(speeding up my storytelling…) Day 3-5

The next day I waved goodbye to Saratonin and I hiked 14 miles to arrive at the next shelter with plenty of time before the sunset. Along the way I saw the Washington Monument and stopped for a lunch at Annapolis Rocks (which was a gorgeous view).

There I ran into a couple who is section hiking Maryland for the weekend and they informed me that I would be out of Maryland by the next day! Honestly, I had no idea it was gonna be that short, but that was exciting. So the following morning I woke up as early as I could manage (7:00 AM) packed up as quickly as I could (it took me two hours) and I was on the trail by 9:00 AM… clearly, I have to work on my time management out here…

I hiked onto Pen Mar park, which is a park directly south of the Mason-Dixon Line, the border between Maryland and Pennsylvania. At Pen Mar park I ran into many people who asked me lots of questions about my time on the trail When you hike the AT you can tell that the towns/communities nearby are really invested in hikers. Two such people were Snowball and her friend (who did not have a trail name). They gave me good advice about some of the upcoming places to check out in Pennsylvania.

Then I crossed the Mason-Dixon Line. Four days in and one state down! I was feeling good!

The following day was a great day, and I noticed that the number of thru-hikers on the trail was picking up. You see, the AT yearly Trail Days Festival happened around the time I started on the trail, so most thru-hikers were down in Damascus, VA.  But now the festival was over and they were slowly filtering back onto the trail. One such thru-hiker I ran into was a man who has already hiked all three major trails in the US  southbound (He has completed the Triple Crown), so now he’s aiming to hike all three again, but this time northbound!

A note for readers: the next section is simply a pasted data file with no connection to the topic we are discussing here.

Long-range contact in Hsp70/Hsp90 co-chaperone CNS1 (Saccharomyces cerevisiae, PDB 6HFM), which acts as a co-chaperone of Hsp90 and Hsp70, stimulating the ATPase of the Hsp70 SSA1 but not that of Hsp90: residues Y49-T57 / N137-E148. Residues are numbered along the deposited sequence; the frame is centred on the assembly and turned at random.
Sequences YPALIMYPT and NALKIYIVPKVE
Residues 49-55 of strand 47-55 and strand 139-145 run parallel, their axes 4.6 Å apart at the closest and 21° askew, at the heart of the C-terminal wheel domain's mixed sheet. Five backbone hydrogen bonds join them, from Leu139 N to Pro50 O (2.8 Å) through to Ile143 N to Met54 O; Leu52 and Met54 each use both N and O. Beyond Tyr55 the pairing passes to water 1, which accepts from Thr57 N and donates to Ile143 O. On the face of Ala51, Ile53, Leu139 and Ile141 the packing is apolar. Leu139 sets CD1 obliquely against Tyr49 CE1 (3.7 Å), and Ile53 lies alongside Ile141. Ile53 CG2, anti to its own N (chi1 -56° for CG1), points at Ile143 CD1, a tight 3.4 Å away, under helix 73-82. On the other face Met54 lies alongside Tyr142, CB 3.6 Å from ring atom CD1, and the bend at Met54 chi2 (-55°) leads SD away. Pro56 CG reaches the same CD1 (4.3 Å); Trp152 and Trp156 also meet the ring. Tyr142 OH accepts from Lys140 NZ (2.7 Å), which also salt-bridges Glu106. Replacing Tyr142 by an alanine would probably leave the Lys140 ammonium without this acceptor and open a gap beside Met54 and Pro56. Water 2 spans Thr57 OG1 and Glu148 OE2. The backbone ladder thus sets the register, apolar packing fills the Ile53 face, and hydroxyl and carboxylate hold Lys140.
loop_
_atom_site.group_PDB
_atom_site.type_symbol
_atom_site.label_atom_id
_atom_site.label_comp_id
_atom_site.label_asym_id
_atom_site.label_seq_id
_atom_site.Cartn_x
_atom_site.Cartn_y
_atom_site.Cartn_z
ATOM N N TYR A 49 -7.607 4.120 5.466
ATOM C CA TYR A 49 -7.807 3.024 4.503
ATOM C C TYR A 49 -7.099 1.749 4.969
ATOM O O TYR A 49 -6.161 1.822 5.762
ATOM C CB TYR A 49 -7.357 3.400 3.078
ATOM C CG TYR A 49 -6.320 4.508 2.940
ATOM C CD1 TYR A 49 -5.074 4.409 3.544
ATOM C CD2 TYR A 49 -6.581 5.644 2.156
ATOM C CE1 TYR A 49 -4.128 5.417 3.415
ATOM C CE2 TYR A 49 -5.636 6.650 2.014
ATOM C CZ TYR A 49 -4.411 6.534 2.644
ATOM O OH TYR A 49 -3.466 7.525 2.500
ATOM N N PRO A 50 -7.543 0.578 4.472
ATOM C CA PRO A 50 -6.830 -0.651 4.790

That night I walked myself into Fayetteville, to a hostel .7 miles off the trail. The hostel was a church that would host thru-hikers, hence the appropriate name: Thru-It-All Ministries. For $25 I got a shower and a bed (and coincidentally an entire room since no one else was there). For a few extra bucks I did my laundry there and was driven to and from Walmart where I was able to restock.

Fun Fact for anyone in Pennsylvania who wants a kitten, Thru-It-All ministries has kittens they are trying to find homes for!

Overall I had an amazing time my first few days on the trail. My body already is sore, and my feet already ache, but I continue to remain excited about what my journey on the AT will look like.

For fun, here are what some of the shelters look like and the set up of my tent (I often tent even if the shelters are not full because I like the privacy, plus I can fit all my stuff inside with me! I love my tent!)

Other fun tidbits from my time on the trail:

  • Once I tried washing my face and I got my scrubby thing stuck on my nose piercing!
  • There are so many leaves here that if you’re not careful you’ll pile on a bunch onto your hiking poles!

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Comments 4

  • Ray : Jun 2nd

    LOL..The nose incident picture is hilarious

    • Sandi Hall : Jun 2nd

      That tent DOES look amazing! The equipment is so far advanced from my backpacking days! Loved hearing the good & challenging parts of your story. Can’t wait for you to get your trail name …. I picked one out for you and …. we’ll see how close I get!

  • Bloodthirsty Vegan : Jun 2nd

    Don’t do this alone. The AT is historically the most dangerous of America’s popular thru-hiking experiences. Safety is never guaranteed, but to the best of my knowledge, groups of three or more are rarely, if ever, attacked. Sorry, but that’s the world we live in.